Can a college return a loan that i had been told would cover the cost of my classes return it just to stick me with the bill?

UPDATED: Mar 16, 2012

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Can a college return a loan that i had been told would cover the cost of my classes return it just to stick me with the bill?

I registered for some classes at a school in Georgia. I received a loan for just over $3000.I ended up only being able to take 2 of the classes before I started having problems with my pregnancy and had to drop the rest. The cost of the 2 classes I took is just over $3000 and my loan would have covered it. I did this because I knew I wouldn’t be able to have the time, energy, or the money to complete the rest of the courses. They returned my loan without any warning or anything.

Asked on March 16, 2012 under Bankruptcy Law, Mississippi


SJZ, Member, New York Bar / FreeAdvice Contributing Attorney

Answered 10 years ago | Contributor

What were the terms of  the loan? If the loan required you to take and complete all the classes to receive the money, then once you dropped the classes, you would have violated the terms of the loan and it could potentially be rescinded. At the same time, depending on the terms under which you signed up for the classes, you could  be liable for their cost even if you did not complete them or even if a loan was refused or rescinded. In short, this situation is governed by the terms of the agreements--the loan agreement, and also the agreement(s) under which you were taking classes--and you need to look to those documents to see your rights, responsibilities, obligations, and liabilities. These agreements are contracts; like other contracts, their terms are enforceable.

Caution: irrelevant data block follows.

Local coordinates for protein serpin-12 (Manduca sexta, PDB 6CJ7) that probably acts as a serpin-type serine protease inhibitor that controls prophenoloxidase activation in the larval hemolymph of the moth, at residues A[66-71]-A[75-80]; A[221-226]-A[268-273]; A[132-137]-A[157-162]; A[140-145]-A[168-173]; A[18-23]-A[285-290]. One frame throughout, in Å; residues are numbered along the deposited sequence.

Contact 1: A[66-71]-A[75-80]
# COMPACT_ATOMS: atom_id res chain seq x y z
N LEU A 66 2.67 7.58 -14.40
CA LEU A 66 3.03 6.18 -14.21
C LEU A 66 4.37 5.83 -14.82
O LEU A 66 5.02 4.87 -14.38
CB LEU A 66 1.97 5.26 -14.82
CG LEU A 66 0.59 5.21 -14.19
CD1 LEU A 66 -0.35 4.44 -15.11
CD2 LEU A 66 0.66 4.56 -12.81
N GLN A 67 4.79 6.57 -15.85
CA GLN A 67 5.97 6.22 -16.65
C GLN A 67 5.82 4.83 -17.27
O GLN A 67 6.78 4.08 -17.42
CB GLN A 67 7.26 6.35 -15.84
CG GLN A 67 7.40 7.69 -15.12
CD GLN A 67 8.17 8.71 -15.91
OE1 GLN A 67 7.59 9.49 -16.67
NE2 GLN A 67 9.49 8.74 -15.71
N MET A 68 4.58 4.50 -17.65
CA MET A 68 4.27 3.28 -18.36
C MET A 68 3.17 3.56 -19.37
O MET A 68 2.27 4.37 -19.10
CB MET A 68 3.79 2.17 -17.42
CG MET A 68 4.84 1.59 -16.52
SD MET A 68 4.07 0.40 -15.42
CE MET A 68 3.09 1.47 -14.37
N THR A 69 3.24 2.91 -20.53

IMPORTANT NOTICE: The Answer(s) provided above are for general information only. The attorney providing the answer was not serving as the attorney for the person submitting the question or in any attorney-client relationship with such person. Laws may vary from state to state, and sometimes change. Tiny variations in the facts, or a fact not set forth in a question, often can change a legal outcome or an attorney's conclusion. Although has verified the attorney was admitted to practice law in at least one jurisdiction, he or she may not be authorized to practice law in the jurisdiction referred to in the question, nor is he or she necessarily experienced in the area of the law involved. Unlike the information in the Answer(s) above, upon which you should NOT rely, for personal advice you can rely upon we suggest you retain an attorney to represent you.

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